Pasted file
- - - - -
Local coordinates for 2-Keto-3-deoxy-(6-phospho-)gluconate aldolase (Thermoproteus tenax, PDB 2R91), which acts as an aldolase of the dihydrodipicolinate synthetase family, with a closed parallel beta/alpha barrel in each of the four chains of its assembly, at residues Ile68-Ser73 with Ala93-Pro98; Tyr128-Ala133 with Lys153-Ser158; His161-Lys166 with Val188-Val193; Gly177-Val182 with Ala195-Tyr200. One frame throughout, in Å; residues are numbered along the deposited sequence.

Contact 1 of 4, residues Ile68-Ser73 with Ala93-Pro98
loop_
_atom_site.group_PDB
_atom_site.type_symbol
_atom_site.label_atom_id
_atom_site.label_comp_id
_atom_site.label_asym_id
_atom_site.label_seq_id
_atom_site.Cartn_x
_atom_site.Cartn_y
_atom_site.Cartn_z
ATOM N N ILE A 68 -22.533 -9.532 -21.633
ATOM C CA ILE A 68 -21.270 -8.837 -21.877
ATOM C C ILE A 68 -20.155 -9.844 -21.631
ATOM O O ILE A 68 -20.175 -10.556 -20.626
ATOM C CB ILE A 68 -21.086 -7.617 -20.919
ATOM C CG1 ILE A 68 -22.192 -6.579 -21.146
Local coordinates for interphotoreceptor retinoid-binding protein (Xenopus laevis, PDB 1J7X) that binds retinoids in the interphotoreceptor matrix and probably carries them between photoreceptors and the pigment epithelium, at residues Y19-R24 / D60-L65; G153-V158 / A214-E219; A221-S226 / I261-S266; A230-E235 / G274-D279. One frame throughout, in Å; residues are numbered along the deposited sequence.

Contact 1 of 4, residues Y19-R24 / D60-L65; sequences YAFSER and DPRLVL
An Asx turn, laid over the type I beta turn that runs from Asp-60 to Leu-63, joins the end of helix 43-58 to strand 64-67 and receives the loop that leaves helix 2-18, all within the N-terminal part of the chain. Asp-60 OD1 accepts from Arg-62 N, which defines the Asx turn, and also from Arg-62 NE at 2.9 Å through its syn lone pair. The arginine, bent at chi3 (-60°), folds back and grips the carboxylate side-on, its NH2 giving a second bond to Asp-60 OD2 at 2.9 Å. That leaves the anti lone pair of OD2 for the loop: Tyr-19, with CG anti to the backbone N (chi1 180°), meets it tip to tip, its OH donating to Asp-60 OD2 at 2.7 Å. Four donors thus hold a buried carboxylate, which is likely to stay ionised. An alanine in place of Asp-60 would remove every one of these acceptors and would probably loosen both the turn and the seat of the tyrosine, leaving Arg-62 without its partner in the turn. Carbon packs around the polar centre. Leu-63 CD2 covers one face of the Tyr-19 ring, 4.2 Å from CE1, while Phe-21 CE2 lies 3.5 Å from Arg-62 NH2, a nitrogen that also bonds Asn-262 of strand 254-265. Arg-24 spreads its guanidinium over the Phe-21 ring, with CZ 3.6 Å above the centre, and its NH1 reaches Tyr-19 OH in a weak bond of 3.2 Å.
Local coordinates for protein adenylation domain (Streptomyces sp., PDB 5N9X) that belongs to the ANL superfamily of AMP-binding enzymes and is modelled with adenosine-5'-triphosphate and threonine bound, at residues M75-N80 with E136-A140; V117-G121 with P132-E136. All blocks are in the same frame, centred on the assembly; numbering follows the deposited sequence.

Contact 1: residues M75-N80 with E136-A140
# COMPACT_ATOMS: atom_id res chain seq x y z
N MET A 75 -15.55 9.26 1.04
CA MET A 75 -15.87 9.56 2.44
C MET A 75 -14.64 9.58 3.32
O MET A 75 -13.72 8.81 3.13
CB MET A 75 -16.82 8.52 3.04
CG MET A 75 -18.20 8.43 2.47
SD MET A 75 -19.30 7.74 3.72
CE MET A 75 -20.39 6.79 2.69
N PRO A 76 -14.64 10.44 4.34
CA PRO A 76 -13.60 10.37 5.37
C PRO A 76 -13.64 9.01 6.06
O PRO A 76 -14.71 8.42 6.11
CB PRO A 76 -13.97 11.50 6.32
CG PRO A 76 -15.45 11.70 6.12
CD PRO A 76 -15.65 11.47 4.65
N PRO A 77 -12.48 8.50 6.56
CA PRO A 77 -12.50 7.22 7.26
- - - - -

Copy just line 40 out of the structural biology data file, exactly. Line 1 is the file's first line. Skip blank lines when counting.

N PRO A 77 -12.48 8.50 6.56